Sept 17, 2004 (AXcess News) Bucharest - Standard & Poor's Ratings Services said it had raised its long-term corporate credit ratings on Romanian wireless operator MobiFon Holdings B.V. and its parent Telesystem International Wireless Inc. (NASDAQ: TIWI, TSX: TIW) to 'B+' from 'B-'.
At the same time, Standard & Poor's affirmed the 'B-' ratings on MobiFon Holdings' US$225 million senior unsecured notes due July 2010. TIW owns 99.99% of MobiFon Holdings, which in turn owns 79% of MobiFon S.A. (MobiFon Holdings and MobiFon S.A. are collectively referred to as MobiFon). The outlook is stable.
The ratings reflect the completed transaction by TIW whereby MobiFon Holdings increased its ownership interest in MobiFon S.A. to 79% from 63.5%.
The ratings further reflect the improving credit quality of MobiFon. This is a materially relevant ownership threshold for the company, as the MobiFon S.A. statutes require a supermajority approval of shareholders (75%) for certain material financial changes. At the previous ownership level of 63.5%, MobiFon Holdings was not able to unilaterally control or access MobiFon; the default risk of MobiFon Holdings was previously considered separate from that of MobiFon, and MobiFon Holdings was therefore rated on a stand-alone basis. "Because MobiFon Holdings now has substantive control over MobiFon, the default risk on both entities is considered the same, and the credit profile reflects that of the consolidated company," said Standard & Poor's credit analyst Joe Morin.
"Furthermore, the improving credit quality at MobiFon is underpinned by an improving macroeconomic environment in Romania (BB/Positive/B), the company's growing subscriber base, and increasing revenues and EBITDA," Morin added.
The 'B-' rating on the US$225 million senior secured notes on MobiFon Holdings reflects its structural subordination to the senior secured credit facility at the operating company level. The 'B+' long-term corporate credit rating on TIW is also equalized with the corporate credit rating on MobiFon Holdings. Although TIW currently has a substantial cash balance, has no debt, and only modest corporate overhead expenses, the company is still dependent on dividends from MobiFon Holdings for its long-term cash needs. TIW's other wireless operating subsidiary, 27%-owned TIW Czech NV, is credit neutral to the ratings on TIW. TIW Czech is not expected to be in a position to provide dividends for several years. Then again, TIW Czech has no recourse to TIW, and therefore the default risk at TIW (and MobiFon) is delinked from TIW Czech.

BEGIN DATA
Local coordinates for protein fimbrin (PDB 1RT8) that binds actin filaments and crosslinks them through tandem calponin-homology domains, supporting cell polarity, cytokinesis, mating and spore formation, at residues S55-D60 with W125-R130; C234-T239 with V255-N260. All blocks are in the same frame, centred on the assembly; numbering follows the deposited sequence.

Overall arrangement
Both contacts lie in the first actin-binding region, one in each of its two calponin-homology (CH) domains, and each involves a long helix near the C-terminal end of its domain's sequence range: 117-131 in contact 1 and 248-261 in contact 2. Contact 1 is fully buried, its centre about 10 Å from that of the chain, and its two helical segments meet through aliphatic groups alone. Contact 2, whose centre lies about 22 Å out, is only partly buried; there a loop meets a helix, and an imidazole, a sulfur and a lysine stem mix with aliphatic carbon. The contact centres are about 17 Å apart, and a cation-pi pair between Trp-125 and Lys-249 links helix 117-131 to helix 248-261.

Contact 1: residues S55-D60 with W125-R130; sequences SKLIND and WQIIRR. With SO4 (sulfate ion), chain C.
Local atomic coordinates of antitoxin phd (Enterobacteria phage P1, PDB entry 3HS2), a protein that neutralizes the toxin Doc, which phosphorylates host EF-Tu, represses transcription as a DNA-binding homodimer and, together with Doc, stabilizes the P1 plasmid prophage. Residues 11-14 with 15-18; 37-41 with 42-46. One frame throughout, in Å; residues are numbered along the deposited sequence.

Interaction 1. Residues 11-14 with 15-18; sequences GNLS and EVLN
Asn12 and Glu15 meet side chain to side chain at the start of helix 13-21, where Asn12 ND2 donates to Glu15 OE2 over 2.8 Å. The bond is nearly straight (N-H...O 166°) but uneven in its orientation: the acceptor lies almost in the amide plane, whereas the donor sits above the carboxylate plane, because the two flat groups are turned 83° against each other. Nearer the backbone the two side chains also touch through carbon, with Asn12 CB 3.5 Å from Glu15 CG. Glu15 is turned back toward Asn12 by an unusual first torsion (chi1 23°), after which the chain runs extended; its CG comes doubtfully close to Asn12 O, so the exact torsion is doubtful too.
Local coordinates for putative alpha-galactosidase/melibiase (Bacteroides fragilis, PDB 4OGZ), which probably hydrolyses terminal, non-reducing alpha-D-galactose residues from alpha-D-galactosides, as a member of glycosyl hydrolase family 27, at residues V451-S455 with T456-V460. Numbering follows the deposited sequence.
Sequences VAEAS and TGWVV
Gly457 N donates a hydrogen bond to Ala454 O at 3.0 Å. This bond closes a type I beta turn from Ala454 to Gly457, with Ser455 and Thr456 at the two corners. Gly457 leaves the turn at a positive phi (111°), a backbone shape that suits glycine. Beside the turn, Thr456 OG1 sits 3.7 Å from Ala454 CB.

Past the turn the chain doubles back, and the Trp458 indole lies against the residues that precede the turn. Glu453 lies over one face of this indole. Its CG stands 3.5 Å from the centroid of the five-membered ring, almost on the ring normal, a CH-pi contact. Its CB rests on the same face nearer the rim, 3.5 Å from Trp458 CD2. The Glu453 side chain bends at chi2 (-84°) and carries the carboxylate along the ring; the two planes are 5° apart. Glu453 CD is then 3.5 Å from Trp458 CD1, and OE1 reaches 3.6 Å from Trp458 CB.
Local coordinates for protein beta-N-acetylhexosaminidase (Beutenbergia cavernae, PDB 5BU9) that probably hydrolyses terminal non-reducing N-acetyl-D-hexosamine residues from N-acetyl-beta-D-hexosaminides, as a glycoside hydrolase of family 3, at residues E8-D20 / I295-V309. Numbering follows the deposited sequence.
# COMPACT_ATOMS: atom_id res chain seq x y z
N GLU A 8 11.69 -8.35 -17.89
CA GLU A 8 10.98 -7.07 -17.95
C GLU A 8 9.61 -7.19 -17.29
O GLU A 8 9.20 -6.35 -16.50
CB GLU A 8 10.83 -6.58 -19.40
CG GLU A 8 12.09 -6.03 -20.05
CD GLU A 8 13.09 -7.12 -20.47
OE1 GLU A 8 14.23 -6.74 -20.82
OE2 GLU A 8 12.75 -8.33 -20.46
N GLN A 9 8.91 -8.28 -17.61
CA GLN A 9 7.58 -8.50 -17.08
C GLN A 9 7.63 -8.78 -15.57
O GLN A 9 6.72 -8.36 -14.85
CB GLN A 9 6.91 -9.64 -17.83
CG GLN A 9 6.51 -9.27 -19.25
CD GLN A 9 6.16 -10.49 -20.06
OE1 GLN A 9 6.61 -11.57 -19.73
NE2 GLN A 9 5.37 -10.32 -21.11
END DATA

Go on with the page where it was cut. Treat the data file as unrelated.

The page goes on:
The stable outlook reflects our expectations that MobiFon will maintain its competitive position within a growing wireless industry in Romania, and that the political and macroeconomic environments in Romania will remain stable or improve in the long term.
TIWI closed down 9 cents Friday to end the week at $9.61US.
Posted by Mihai Botea : 9/18/2004 04:20:00 pm
Friday, September 17, 2004
A recent innitiative of the Young Students Association (ATU - Asociatia Tinerilor Universitari) made my day....they started a project in which people can donate neurons to the Romanian politicians.
Every day, in University Square, people can come and sign up on donations list. They must specify their name, the number of neurons they are willing to donnate and the politician to whom they are donating the neurons. There is also a limitation: you cannot donate more than 10 neurons.
In the first day, they raised more than 100 neurons. The leader was, of course, Adrian Nastase.
Now, the reasons from which people are donating are pretty interesting: some donate because that politican is the smartest (they believe) and he/she can make good use of it, others donate because they say that particular politician is the dumbest and must be helped.
I would like to donate 10 neurons to Mr. Traian Basescu....he will probably make good use of it. The rest of them...they probably don't deserve any.
Posted by Mihai Botea : 9/17/2004 06:19:00 pm
BUCHAREST, Romania (AP) - Romania has hundreds of companies that operate illegally and damage the image of the country abroad, the head of a foreign investors association said in comments published Thursday.
Foreign Investors Council Chairman Gilbert Wood said Romania, which does not yet have a market economy that functions by European Union standards, is being preyed on by corporate ``sharks'' that don't respect Western ways of doing business.
``There are some 500 sharks in Romania swimming in a pool following their own laws and distorting the market,'' the Adevarul newspaper quoted Wood as saying. He did not elaborate and was unavailable for comment Thursday.
The EU, which Romania wants to join in 2007, has repeatedly urged the government to speed up democratic and economic reforms and reduce corruption to qualify for membership.
Wood also complained that multinational companies don't benefit from the same treatment as state companies, some of which have been allowed to accrue large debts to the state, a practice the EU has criticized.
State companies ``benefit from having huge debts wiped off .
although some of these problems have been resolved,'' he said at a seminar on Romania's economy.
The average monthly salary in Romania is 6 million lei (US$180, euro150), and annual inflation is about 12.4 percent, compared to 7.2 percent in neighboring Hungary, which joined the EU in May.
Posted by Mihai : 9/17/2004 11:07:00 am